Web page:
We live in a world of brands, pitches, advertising, promotions, PR, consumer research, product placement, focus groups, and 24/7 spin. So, it should come as no surprise that even that ubiquitous and utilitarian listing of food and drink items from your local restaurant — the menu — would come in for some 21st century marketing treatment.
Fast food chains have been optimizing the look and feel of their menus for years, often right down to the font, color (artificial) and placement of menu items. Now, many upscale restaurants are following suit. Some call it menu engineering.
From the Guardian:
It’s not always easy trying to read a menu while hungry like the wolf, woozy from aperitif and exchanging pleasantries with a dining partner. The eyes flit about like a pinball, pinging between set meal options, side dishes and today’s specials. Do I want comforting treats or something healthy? What’s cheap? Will I end up bitterly coveting my companion’s dinner? Is it immoral to fuss over such petty, first-world dilemmas? Oh God, the waiter’s coming over.
Why is it so hard to decide what to have? New research from Bournemouth University shows that most menus crowbar in far more dishes than people want to choose from. And when it comes to choosing food and drink, as an influential psychophysicist by the name of Howard Moskowitz once said: “The mind knows not what the tongue wants.”
Malcolm Gladwell cites an interesting nugget from his work for Nescafé. When asked what kind of coffee they like, most Americans will say: “a dark, rich, hearty roast”. But actually, only 25-27% want that. Most prefer weak, milky coffee. Judgement is clouded by aspiration, peer pressure and marketing messages.
The burden of choice
Perhaps this is part of the joy of a tasting or set menu – the removal of responsibility. And maybe the recent trend for tapas-style sharing plates has been so popular because it relieves the decision-making pressure if all your eggs are not in one basket. Is there a perfect amount of choice?
Bournemouth University’s new study has sought to answer this very question. “We were trying to establish the ideal number of starters, mains and puddings on a menu,” says Professor John Edwards. The study’s findings show that restaurant customers, across all ages and genders, do have an optimum number of menu items, below which they feel there’s too little choice and above which it all becomes disconcerting. In fast-food joints, people wanted six items per category (starters, chicken dishes, fish, vegetarian and pasta dishes, grills and classic meat dishes, steaks and burgers, desserts), while in fine dining establishments, they preferred seven starters and desserts, and 10 main courses, thank you very much.
Nightmare menu layouts
Befuddling menu design doesn’t help. A few years back, the author William Poundstone rather brilliantly annotated the menu from Balthazar in New York to reveal the marketing bells and whistles it uses to herd customers into parting with the maximum amount of cash. Professor Brian Wansink, author of Slim by Design, Mindless Eating Solutions to Every Day Life, has extensively researched menu psychology, or as he puts it, menu engineering. “What ends up initially catching the eye,” he says, “has an unfair advantage over anything a person sees later on.” There’s some debate about how people’s eyes naturally travel around menus, but Wansink reckons “we generally scan the menu in a z-shaped fashion starting at the top-left hand corner.” Whatever the pattern, though, we’re easily interrupted by items being placed in boxes, next to pictures or icons, bolded or in a different colour.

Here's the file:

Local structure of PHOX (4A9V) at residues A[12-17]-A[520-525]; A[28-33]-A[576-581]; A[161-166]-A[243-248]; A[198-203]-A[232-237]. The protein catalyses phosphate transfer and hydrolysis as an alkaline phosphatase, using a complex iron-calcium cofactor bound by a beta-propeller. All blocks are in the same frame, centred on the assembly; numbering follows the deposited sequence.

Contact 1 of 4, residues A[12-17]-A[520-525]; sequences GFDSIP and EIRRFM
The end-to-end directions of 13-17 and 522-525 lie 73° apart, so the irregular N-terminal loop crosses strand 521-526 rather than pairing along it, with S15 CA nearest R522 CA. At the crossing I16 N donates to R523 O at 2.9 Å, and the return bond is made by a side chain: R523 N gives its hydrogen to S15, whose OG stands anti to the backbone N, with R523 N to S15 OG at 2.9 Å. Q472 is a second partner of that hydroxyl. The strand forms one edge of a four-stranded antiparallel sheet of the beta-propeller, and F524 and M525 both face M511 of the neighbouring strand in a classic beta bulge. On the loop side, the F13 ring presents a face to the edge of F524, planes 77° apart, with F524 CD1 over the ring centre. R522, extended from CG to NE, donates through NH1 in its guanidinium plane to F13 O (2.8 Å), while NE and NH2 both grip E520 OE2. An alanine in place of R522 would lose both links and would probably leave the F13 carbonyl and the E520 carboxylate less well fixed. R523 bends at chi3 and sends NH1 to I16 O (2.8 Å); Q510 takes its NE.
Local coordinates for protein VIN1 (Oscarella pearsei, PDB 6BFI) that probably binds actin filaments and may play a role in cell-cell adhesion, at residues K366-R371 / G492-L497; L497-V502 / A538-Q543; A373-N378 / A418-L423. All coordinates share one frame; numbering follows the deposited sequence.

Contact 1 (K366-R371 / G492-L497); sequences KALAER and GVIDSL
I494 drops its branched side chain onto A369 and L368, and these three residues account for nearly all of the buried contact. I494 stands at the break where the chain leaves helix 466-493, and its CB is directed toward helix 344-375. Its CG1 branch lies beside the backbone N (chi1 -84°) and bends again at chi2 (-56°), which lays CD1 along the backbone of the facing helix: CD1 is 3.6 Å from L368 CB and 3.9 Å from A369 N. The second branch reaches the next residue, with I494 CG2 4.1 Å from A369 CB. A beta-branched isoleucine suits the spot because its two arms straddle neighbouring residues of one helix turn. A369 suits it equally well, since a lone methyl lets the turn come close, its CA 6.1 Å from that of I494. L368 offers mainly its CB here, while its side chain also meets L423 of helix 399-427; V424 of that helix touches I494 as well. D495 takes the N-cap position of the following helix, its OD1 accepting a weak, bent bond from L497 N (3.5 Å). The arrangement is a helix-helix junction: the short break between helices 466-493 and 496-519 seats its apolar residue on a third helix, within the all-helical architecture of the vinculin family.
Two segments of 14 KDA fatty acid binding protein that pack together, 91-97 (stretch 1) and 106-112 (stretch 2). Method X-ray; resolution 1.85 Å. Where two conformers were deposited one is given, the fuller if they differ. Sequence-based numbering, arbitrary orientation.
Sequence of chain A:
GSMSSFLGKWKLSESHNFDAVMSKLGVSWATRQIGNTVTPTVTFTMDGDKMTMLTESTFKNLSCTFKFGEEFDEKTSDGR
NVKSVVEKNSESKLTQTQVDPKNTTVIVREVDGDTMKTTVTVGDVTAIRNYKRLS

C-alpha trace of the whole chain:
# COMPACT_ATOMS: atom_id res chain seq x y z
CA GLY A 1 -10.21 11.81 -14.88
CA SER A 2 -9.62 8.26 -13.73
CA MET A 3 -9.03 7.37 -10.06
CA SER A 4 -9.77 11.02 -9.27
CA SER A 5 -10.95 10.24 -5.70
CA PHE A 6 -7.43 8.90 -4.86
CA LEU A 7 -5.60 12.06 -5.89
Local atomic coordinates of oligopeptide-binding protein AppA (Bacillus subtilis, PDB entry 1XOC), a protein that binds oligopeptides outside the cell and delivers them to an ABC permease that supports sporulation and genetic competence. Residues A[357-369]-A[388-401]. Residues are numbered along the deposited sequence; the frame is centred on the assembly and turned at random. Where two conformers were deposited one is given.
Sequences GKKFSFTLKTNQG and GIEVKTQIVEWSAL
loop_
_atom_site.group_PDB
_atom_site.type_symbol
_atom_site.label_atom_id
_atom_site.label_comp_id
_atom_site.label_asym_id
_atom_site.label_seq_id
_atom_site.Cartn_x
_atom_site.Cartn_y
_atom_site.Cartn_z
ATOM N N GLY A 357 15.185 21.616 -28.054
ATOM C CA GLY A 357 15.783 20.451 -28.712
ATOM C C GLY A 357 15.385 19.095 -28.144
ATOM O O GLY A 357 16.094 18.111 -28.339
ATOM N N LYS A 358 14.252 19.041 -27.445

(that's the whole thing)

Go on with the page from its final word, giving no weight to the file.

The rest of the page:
The language of food
The Oxford experimental psychologist Charles Spence has an upcoming review paper on the effect the name of a dish has on diners. “Give it an ethnic label,” he says, “such as an Italian name, and people will rate the food as more authentic.” Add an evocative description, and people will make far more positive comments about a dish’s appeal and taste. “A label directs a person’s attention towards a feature in a dish, and hence helps bring out certain flavours and textures,” he says.
But we are seeing a backlash against the menu cliches (drizzled, homemade, infused) that have arisen from this thinking. For some time now, at Fergus Henderson’s acclaimed restaurant, St John, they have let the ingredients speak for themselves, in simple lists. And if you eat at one of Russell Norman’s Polpo group of restaurants in London, you will see almost no adjectives (or boxes and other “flim-flam”, as he calls it), and he’s doing a roaring trade. “I’m particularly unsympathetic to florid descriptions,” he says.
However, Norman’s menus employ their own, subtle techniques to reel diners in. Take his flagship restaurant Polpo’s menu. Venetian dishes are printed on Italian butchers’ paper, which goes with the distressed, rough-hewn feel of the place. I don’t use a huge amount of Italian,” he says, “but I occasionally use it so that customers say ‘what is that?'” He picks an easy-to-pronounce word like suppli (rice balls), to start a conversation between diner and waiter.
Read the entire article here.
Image courtesy of Multyshades.